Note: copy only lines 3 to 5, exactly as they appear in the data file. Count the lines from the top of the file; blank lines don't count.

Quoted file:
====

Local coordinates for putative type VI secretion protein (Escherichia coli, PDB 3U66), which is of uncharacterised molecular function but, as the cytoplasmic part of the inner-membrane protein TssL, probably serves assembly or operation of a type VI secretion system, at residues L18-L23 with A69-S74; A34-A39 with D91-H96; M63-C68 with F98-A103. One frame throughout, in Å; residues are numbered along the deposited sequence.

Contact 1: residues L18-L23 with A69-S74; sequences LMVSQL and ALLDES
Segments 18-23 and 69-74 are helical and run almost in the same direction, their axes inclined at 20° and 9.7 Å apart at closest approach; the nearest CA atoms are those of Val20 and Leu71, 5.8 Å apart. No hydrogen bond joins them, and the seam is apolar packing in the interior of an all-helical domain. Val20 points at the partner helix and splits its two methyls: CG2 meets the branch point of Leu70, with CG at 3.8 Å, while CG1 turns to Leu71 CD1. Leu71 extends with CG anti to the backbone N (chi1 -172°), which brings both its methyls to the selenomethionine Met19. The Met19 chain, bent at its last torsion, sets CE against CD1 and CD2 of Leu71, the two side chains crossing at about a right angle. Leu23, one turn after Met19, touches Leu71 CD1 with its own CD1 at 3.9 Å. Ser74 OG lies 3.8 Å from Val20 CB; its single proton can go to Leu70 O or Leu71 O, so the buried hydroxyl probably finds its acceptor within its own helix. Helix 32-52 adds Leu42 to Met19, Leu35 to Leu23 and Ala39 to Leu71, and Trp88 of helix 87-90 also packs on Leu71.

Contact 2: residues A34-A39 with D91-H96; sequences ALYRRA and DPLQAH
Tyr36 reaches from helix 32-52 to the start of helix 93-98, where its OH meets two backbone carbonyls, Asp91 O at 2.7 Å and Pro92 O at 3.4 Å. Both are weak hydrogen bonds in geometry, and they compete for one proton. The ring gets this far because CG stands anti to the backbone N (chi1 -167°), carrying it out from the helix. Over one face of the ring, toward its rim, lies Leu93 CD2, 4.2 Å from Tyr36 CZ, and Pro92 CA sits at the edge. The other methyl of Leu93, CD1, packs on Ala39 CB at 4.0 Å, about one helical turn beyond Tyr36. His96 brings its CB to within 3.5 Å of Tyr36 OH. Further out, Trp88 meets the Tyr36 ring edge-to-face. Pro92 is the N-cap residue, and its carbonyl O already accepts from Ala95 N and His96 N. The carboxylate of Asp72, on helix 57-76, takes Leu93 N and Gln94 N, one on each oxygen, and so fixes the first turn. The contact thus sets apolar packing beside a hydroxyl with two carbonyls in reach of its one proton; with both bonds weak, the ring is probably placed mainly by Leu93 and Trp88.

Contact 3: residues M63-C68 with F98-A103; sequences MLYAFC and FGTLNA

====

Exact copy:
Segments 18-23 and 69-74 are helical and run almost in the same direction, their axes inclined at 20° and 9.7 Å apart at closest approach; the nearest CA atoms are those of Val20 and Leu71, 5.8 Å apart. No hydrogen bond joins them, and the seam is apolar packing in the interior of an all-helical domain. Val20 points at the partner helix and splits its two methyls: CG2 meets the branch point of Leu70, with CG at 3.8 Å, while CG1 turns to Leu71 CD1. Leu71 extends with CG anti to the backbone N (chi1 -172°), which brings both its methyls to the selenomethionine Met19. The Met19 chain, bent at its last torsion, sets CE against CD1 and CD2 of Leu71, the two side chains crossing at about a right angle. Leu23, one turn after Met19, touches Leu71 CD1 with its own CD1 at 3.9 Å. Ser74 OG lies 3.8 Å from Val20 CB; its single proton can go to Leu70 O or Leu71 O, so the buried hydroxyl probably finds its acceptor within its own helix. Helix 32-52 adds Leu42 to Met19, Leu35 to Leu23 and Ala39 to Leu71, and Trp88 of helix 87-90 also packs on Leu71.

Contact 2: residues A34-A39 with D91-H96; sequences ALYRRA and DPLQAH
Tyr36 reaches from helix 32-52 to the start of helix 93-98, where its OH meets two backbone carbonyls, Asp91 O at 2.7 Å and Pro92 O at 3.4 Å. Both are weak hydrogen bonds in geometry, and they compete for one proton. The ring gets this far because CG stands anti to the backbone N (chi1 -167°), carrying it out from the helix. Over one face of the ring, toward its rim, lies Leu93 CD2, 4.2 Å from Tyr36 CZ, and Pro92 CA sits at the edge. The other methyl of Leu93, CD1, packs on Ala39 CB at 4.0 Å, about one helical turn beyond Tyr36. His96 brings its CB to within 3.5 Å of Tyr36 OH. Further out, Trp88 meets the Tyr36 ring edge-to-face. Pro92 is the N-cap residue, and its carbonyl O already accepts from Ala95 N and His96 N. The carboxylate of Asp72, on helix 57-76, takes Leu93 N and Gln94 N, one on each oxygen, and so fixes the first turn. The contact thus sets apolar packing beside a hydroxyl with two carbonyls in reach of its one proton; with both bonds weak, the ring is probably placed mainly by Leu93 and Trp88.